By Conor Morris
About 500 Athens Frontier Communications customers are likely still without service today (Internet or phone) after Frontier announced Tuesday that a city of Athens road project damaged under-road utility cables.
Dave George, general manager of Frontier Communications in southern Ohio, said Tuesday that he anticipated service to be restored to the customers in seven to 10 days. He explained the service outage resulted from damage to Frontier’s cables underneath Richland Avenue, which occurred in June or July of this year. The damage just took a while to manifest itself in a service outage.
At the time last summer, George said, the city contractor hired for the Richland Avenue rehabilitation project (completed in November), Shelly and Sands of Zanesville, parked a “30-ton excavator” on top of some of Frontier’s ductwork, which damaged the ducts.
Andy Stone, city engineer and public works director, said it’s likely a portion of Frontier’s facilities were damaged during the Richland Avenue project, which he called “very complex,” and involved each utility company with utilities underneath the roadway moving or relocating their lines. Stone explained, and George corroborated, that Frontier’s lines underneath the road are very old, possibly existing underneath the roadway as far back as the 1950s.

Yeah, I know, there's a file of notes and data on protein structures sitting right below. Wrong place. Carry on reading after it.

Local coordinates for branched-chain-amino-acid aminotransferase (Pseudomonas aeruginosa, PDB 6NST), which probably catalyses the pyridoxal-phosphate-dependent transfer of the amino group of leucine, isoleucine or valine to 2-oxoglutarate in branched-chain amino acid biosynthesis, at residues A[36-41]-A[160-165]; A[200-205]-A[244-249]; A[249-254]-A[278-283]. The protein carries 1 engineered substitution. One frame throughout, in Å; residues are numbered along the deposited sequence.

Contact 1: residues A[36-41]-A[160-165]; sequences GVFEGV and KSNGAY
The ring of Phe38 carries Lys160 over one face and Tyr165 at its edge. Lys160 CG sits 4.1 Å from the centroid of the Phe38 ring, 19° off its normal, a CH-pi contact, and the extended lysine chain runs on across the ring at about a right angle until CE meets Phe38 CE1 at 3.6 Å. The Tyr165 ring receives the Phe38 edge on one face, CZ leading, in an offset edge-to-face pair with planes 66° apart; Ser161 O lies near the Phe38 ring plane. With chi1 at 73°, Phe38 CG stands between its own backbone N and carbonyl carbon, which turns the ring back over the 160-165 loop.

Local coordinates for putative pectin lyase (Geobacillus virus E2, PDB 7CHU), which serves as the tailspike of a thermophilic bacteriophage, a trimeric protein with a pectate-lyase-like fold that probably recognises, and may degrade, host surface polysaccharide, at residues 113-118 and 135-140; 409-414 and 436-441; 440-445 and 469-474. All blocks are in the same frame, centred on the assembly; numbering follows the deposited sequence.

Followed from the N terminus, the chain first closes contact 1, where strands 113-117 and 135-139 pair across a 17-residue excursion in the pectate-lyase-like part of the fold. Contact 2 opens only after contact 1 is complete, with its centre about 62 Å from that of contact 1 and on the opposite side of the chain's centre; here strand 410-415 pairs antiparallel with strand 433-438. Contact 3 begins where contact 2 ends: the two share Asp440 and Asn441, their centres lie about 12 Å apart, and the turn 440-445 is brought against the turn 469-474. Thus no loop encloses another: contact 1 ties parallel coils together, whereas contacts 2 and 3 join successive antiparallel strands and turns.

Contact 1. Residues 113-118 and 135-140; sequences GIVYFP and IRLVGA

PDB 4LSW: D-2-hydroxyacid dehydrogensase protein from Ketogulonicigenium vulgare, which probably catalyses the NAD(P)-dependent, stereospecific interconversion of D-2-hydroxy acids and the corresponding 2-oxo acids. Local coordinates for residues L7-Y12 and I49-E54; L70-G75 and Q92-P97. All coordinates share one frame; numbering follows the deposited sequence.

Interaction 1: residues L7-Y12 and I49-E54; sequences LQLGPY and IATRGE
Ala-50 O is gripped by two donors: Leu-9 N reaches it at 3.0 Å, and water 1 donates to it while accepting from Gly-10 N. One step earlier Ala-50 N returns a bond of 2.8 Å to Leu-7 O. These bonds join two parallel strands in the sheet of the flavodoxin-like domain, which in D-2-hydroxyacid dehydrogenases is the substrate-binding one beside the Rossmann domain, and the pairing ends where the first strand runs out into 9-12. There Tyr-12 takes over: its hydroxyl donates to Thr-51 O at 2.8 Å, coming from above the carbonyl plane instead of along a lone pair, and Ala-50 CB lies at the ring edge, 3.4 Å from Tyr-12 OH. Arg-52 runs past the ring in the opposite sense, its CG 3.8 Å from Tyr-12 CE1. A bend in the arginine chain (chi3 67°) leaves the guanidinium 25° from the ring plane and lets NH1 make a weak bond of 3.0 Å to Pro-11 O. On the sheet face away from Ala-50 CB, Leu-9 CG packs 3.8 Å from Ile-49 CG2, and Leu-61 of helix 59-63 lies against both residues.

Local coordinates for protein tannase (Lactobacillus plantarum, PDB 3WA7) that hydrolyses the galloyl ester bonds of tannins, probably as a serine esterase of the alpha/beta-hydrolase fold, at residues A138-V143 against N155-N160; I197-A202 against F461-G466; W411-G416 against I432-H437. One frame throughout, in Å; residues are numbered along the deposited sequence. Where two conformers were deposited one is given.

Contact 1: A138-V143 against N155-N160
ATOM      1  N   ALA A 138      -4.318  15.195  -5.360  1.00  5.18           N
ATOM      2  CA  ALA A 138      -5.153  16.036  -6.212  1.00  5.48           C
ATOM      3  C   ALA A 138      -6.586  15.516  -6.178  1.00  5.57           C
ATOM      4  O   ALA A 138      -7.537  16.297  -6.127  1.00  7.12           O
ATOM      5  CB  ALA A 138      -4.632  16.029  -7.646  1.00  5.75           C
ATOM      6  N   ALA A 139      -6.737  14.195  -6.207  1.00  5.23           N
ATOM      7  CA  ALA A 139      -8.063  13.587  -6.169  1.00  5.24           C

“We had good cooperation all around, from Frontier, the contractor we were using, Shelly and Sands and the city,” George said. “We were all in regular communication; they just had a lot of work to do for the sewer relocation project (utility work during the Richland project).”
George said he expects some customers’ service to be back sooner than the 7-10 day estimate. Frontier is currently waiting on new cables. Once those arrive (they had to be special ordered), he said, Frontier will work “around the clock” to replace the damaged cables.
Essentially, what happened, George explained, is the cables were “short-circuited” by water seeping onto them through the paper sheathes that surround them. These are normally protected by a current of air pressure between the sheathe and cables. The cables/sheathes are housed in terracotta ducts, which probably broke due to the excavator being parked above, George said.
George said the issue still needs to be discussed with various insurance companies, so he isn’t sure about what the total cost will end up being or who will be liable. He said typically the cost associated with the damage is assessed to the contractor who did the work, and not the city.
“They (Frontier) definitely experience the same problem that other utility providers experience, which is very old infrastructure,” Stone said. “It’s difficult to maintain.”
Information from www.athensnews.com